** For a complete list of locations, and to print a driving map, please visit www.maddiesadoptathon.org. In addition, you can also follow updates for Maddie’s® Matchmaker Adoptathon on Facebook and Twitter.
ABOUT MADDIE’S FUND®
Maddie’s Fund®, The Pet Rescue Foundation, (www.maddiesfund.org) is a family foundation which is funded by the founder of Workday and PeopleSoft, Dave Duffield and his wife, Cheryl. Maddie’s Fund is helping to create a no-kill nation where all healthy and treatable shelter dogs and cats are guaranteed a loving home.
To achieve this goal, Maddie’s Fund is investing its resources in building community collaborations where animal welfare organizations come together to develop successful models of lifesaving; in veterinary colleges to help shelter medicine become part of the veterinary curriculum to train veterinarians to save the lives of sick and injured dogs and cats in animal shelters; and in the implementation of a national strategy to promote accountability and transparency in animal shelter operations. Maddie’s Fund is named after the family’s beloved Miniature Schnauzer who passed away in 1997.
PARTICIPATING ANIMAL WELFARE ORGANIZATIONS:
Berkeley Animal Services, Berkeley-East Bay Humane Society, Big Dawgs Rescue, City of Alameda Animal Shelter, East Bay SPCA, East County Animal Shelter, Fremont Animal Services, Furry Friends Rescue, German Shepherd Rescue of Northern California, German Shorthaired Pointer Rescue, Hayward Animal Services, Home At Last Animal Rescue, Hopalong Animal Rescue, Island Cat Resources and Adoption, Maine Coon Adoptions, Oakland Animal Services, Purrfect Cat Rescue, Sunshine Rescue Group, Tri-Valley Animal Rescue, Valley Humane Society, Wren Yorkie Rescue
CONTRA COSTA COUNTY
Antioch Animal Shelter, Biff & Bark Foundation, Cat Support Network, Community Concern for Cats, Contra Costa Animal Services, Contra Costa Humane Society, Contra Costa SPCA, East Bay Animal Rescue and Refuge, Feral Cat Foundation, Golden State German Shepherd Rescue, Good Newz Pittie Pup Rescue, Great Kitty (and Doggy) Rescue of Rescue Alliance, H.A.L.O. (Homeless Animals’ Lifeline Organization), HARP (Homeless Animals Response Program), Hayflakes Sanctuary, Lucky Dog, Outcast Cat Help, Paw Printz Pitbull Rescue, Paws and Tails Rescue, Pets and Pals, , Pomeranian Rescue Group, Safe Cat Foundation, Shake Wiggle N Roll, Tony La Russa’s Animal Rescue Foundation, White Kitty Foundation
Students at Arroyo High School in San Lorenzo made a generous gift to the Friends of Oakland Animal Shelter(FOAS) on Sunday. A gift of $426.23, to be exact. The students decided to raise money for FOAS because one student’s family had adopted an animal from us several years ago, and it was now a beloved family pet. By asking for a donation for the buttons shown in the picture below, the girls not only raised money for the shelter, but also educated their fellow students about animal cruelty by handing out a fact sheet that accompanied the button.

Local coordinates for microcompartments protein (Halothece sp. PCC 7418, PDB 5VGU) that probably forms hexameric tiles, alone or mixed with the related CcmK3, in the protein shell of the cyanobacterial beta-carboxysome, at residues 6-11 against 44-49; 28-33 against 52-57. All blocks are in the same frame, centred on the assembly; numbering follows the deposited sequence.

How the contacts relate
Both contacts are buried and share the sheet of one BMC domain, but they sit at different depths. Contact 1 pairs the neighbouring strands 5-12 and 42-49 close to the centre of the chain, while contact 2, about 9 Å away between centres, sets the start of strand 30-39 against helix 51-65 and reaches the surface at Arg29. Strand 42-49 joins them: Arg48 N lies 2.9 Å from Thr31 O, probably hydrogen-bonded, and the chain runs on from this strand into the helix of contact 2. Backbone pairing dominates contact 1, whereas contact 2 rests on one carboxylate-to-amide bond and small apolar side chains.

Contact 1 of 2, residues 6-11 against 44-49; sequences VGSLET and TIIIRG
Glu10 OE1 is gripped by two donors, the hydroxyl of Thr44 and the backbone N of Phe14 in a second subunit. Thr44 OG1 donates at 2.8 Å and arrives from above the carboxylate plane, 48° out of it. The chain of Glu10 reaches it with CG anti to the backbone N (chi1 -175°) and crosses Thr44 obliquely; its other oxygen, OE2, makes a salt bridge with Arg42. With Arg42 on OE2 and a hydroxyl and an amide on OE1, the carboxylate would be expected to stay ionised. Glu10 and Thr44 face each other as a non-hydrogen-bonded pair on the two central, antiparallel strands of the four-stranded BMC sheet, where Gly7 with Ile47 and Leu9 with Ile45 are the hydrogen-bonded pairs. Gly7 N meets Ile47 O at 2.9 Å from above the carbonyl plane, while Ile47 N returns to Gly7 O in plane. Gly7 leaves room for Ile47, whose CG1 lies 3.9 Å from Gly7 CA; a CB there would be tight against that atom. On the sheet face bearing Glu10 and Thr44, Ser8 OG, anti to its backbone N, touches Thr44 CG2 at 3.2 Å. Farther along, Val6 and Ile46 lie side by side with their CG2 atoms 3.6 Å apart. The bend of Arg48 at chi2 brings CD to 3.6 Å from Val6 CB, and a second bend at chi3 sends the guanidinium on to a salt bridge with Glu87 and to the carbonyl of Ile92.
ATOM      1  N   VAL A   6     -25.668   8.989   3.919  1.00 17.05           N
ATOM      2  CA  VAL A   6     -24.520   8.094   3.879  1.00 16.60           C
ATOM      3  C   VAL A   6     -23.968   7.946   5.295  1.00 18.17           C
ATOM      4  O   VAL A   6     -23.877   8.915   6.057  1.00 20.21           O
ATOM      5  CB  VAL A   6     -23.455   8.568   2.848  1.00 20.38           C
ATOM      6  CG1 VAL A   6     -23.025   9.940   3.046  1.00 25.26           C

(From the Oakland Tribune) Helen Wren doesn’t have a fox in the henhouse.
She has a family of gray foxes — a mom, dad and six babies — living underneath the rear deck of her home on Elvessa Street in the East Oakland hills. With the numerous trees and bushes on her acre of property, it is like a country scene in the middle of an urban area.
“It’s a little bit exciting,” said Wren, a retired high school English and history teacher who first spotted the kit Sunday morning although she thinks they have been there longer. She said it looked like the babies are a week to 10 days old, “like little kittens.”
She said the mother is “a real tiny thing. I didn’t know they could have such a big litter.” She is pretty sure the babies were born in her backyard and the parents decided to make their den underneath her deck.
She said the foxes drink water out of a backyard bird bath and her grandchildren have seen the parents catch a mouse and a bird for their meals.
Wren has lived in her house since 1986 and has seen deer, turkeys, raccoons and possums but never any foxes.
“It’s like science in your own backyard,” she said, adding she has scoured the Internet to find out as much as she can about her new visitors. “I’ve become attached to these animals.”
Her grandchildren, 9-year-old Zion and 8-year-old Naya, have developed a fondness for the foxes but she is worried about the animals’ well-being, especially with the number of animal predators in the nearby wooded areas.
Even “the birds around here are vicious,” she said.
Wren has seen the foxes both at dusk and in the morning and has captured pictures of them. One of the adults — she thinks it is the father — keeps a constant watch on the little ones and she has heard it howl “like it was trying to warn the little ones about something. They seem to have a strong family structure.”
On Tuesday, she called police and the city Animal Services Section to determine what to do with them. After talking to Animal Services Director Megan Webb, who contacted wildlife rescue experts, it was decided she would let the family stay for a few weeks when they would probably leave on their own with a little encouragement.
Webb said the Oakland hills are a natural habitat for foxes and that radio noises and lighting would probably “make them move to a better location.” Experts say the baby foxes usually learn to hunt on their own at 3 months.